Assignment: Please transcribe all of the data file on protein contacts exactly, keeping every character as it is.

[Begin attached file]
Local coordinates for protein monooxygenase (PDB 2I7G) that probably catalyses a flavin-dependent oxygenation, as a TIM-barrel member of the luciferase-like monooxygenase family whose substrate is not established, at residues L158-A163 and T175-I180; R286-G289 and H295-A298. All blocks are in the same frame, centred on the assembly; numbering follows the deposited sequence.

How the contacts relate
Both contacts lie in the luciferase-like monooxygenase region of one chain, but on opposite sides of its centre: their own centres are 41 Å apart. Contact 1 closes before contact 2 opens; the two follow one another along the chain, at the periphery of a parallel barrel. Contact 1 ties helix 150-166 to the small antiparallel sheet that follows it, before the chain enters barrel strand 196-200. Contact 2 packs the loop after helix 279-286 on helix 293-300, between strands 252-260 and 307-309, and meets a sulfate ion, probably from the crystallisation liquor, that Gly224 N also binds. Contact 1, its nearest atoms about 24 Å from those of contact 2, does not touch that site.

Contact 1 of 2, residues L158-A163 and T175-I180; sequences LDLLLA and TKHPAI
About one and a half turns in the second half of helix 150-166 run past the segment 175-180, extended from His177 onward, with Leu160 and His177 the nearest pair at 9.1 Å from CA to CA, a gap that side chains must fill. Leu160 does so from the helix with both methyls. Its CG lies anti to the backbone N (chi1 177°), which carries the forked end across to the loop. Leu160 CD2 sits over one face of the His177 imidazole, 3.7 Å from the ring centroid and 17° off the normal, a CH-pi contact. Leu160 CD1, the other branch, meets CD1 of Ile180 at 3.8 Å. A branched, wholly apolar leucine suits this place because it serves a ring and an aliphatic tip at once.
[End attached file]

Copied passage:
Local coordinates for protein monooxygenase (PDB 2I7G) that probably catalyses a flavin-dependent oxygenation, as a TIM-barrel member of the luciferase-like monooxygenase family whose substrate is not established, at residues L158-A163 and T175-I180; R286-G289 and H295-A298. All blocks are in the same frame, centred on the assembly; numbering follows the deposited sequence.

How the contacts relate
Both contacts lie in the luciferase-like monooxygenase region of one chain, but on opposite sides of its centre: their own centres are 41 Å apart. Contact 1 closes before contact 2 opens; the two follow one another along the chain, at the periphery of a parallel barrel. Contact 1 ties helix 150-166 to the small antiparallel sheet that follows it, before the chain enters barrel strand 196-200. Contact 2 packs the loop after helix 279-286 on helix 293-300, between strands 252-260 and 307-309, and meets a sulfate ion, probably from the crystallisation liquor, that Gly224 N also binds. Contact 1, its nearest atoms about 24 Å from those of contact 2, does not touch that site.

Contact 1 of 2, residues L158-A163 and T175-I180; sequences LDLLLA and TKHPAI
About one and a half turns in the second half of helix 150-166 run past the segment 175-180, extended from His177 onward, with Leu160 and His177 the nearest pair at 9.1 Å from CA to CA, a gap that side chains must fill. Leu160 does so from the helix with both methyls. Its CG lies anti to the backbone N (chi1 177°), which carries the forked end across to the loop. Leu160 CD2 sits over one face of the His177 imidazole, 3.7 Å from the ring centroid and 17° off the normal, a CH-pi contact. Leu160 CD1, the other branch, meets CD1 of Ile180 at 3.8 Å. A branched, wholly apolar leucine suits this place because it serves a ring and an aliphatic tip at once.